There’s absolutely nothing worse than having to search through hundreds of words just to find the answer that you’re looking for. Much like us, readers will quickly turn away from your page if the answer they’re looking for is not readily available. For this exact reason, paying attention to the typographic hierarchy of your paper is super important to keeping readers engaged. Continue…
Typography is more than the font you picked for the last blog you wrote. When done right, typography will set a tone for your brand. It can be light and fun or serious and formal. Simply stated, typography is defined as the style or appearance of your writing.
Whether you’re writing a proposal, newsletter, or even a blog, the top thing on your mind is probably not changing the alignment of your document from its default setting. However, sometimes it’s not the best idea to stay on the ever-so-safe left-justified setting. Consider this: the way in which your page is justified and even the width of your paragraph can have a huge impact not only on the appearance of your writing but also on its readability. Rather than leaving it up to Microsoft or Google to choose the best setting, here’s a quick rundown on how to align your writing documents to make sure people aren’t simply skimming through your valuable content:
Unlike for-profit corporations, nonprofit organizations have much smaller budgets for marketing and advertising than some may anticipate. Unfortunately, many people tend to view these expenses as counter to the reasons they originally gave to a certain cause. As companies are forced to become more transparent in the age of clear and precise communication as well as more personal producer-consumer relationships, people are wanting to see their money go directly towards the receivers of work done by organizations which they decide to give to. Nowadays, these donations are seen more as an investment than just a gift. Although it is understandable that donors give to see results, nonprofits struggle with a lack of ability to grow their reach because of their hesitancy to fund campaigns which have the potential to do so.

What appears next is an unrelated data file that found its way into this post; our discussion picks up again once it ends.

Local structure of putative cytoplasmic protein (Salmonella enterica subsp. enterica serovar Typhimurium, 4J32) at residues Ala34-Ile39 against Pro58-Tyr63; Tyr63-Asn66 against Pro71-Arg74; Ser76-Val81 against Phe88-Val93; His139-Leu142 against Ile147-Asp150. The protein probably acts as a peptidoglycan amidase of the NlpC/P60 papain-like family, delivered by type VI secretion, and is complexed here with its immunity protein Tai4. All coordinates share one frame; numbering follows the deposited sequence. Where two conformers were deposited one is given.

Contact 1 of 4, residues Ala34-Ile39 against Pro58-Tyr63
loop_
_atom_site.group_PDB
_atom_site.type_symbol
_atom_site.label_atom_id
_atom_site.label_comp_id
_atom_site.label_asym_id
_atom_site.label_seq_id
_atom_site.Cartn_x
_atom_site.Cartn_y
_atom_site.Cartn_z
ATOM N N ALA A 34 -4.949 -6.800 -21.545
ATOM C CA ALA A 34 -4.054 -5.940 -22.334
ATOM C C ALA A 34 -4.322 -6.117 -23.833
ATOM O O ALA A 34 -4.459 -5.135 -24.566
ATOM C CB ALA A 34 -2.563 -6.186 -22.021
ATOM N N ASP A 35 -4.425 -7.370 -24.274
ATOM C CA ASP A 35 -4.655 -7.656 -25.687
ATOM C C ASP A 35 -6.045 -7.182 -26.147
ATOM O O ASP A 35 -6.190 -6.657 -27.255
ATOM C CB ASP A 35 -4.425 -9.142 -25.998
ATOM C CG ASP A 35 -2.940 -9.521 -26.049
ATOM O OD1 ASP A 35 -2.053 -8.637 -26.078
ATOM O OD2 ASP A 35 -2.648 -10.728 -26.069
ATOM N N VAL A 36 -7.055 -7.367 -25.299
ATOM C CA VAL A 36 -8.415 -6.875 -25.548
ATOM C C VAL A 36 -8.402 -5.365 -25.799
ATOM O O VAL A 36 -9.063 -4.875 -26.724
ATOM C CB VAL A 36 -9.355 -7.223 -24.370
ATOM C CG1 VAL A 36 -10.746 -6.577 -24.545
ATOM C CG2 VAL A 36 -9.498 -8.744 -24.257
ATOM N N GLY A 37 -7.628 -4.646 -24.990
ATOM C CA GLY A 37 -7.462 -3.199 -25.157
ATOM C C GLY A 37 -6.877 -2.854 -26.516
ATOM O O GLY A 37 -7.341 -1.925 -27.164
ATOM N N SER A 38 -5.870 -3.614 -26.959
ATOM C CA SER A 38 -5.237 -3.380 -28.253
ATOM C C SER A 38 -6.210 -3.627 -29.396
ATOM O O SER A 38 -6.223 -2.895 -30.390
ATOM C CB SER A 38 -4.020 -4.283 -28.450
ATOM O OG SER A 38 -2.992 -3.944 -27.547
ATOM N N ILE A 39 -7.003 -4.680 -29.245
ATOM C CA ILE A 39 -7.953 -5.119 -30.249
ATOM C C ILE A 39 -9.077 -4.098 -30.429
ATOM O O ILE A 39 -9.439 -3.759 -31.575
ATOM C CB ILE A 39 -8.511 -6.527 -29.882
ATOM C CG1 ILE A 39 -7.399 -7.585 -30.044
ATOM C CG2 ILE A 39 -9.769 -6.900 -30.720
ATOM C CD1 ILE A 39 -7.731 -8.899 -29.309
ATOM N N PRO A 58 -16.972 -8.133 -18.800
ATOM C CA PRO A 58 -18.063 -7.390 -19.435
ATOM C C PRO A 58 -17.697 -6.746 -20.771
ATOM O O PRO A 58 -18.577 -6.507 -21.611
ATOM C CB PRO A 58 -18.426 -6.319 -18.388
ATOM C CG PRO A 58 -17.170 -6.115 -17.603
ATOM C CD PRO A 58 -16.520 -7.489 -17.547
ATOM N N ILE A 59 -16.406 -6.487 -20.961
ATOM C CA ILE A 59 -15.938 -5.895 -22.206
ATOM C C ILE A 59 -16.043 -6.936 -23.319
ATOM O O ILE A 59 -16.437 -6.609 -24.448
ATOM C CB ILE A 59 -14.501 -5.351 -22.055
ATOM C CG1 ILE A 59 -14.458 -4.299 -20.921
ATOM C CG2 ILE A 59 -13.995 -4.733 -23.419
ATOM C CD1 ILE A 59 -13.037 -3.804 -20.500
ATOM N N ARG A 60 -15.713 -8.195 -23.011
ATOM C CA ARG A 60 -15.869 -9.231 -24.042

It’s no secret that Inbound Marketing drives leads for business, but in order for this to happen, marketers must first understand the inbound methodology. So whether you’re completely new to inbound marketing or you’re just looking for some inspiration for your existing strategy, you’ve come to the right place.
As a student at UT’s Moody College of Communication, I am exposed to many amazing opportunities and professionals with vast experience in the industries of journalism, media and public relations just to name a few. This past week, I had the privilege of attending a lecture by Christopher Ferrel, the Director of Digital Strategy at The Richards Group for one of my courses, Technology, Marketing, and Advertising. After listening to his presentation, I was mesmerized by his concept of a new era that is bound to change the course of digital advertising. The Skippable Era, as he classifies it, is characterized by a feature we all love and embrace; the skip button. To better understand how marketing trends and consumer engagement have shaped digital practices of our current era, Chris poses three essential questions for advertising gurus to consider.
Marketing to Millennials all starts with understanding them as a consumer demographic. Millennials, also known as generation Y, consist of those who were born between the early 1980’s and early 2000’s. They are heavily influenced by digital technology, the information revolution, globalization and social media.
In town for SXSW? Planning a visit soon? Or just an Austin native looking for some weekend inspiration? You’ve come to the right place, as here we’ve rounded up a mix of some of the most popular Instagram Spots in Austin.
Feeling like the corporate world is becoming the political world? Every action we take and every move we make may be judged as a reflection of our beliefs and values. Day to day, we are contemplating the balance between our desire for better practices and policies for the good of society and our habits of mass consumerism. Is there a way to achieve a complementary system where companies serve as soapboxes for social change and buyers are not forced into a structure of commerce based on ethics?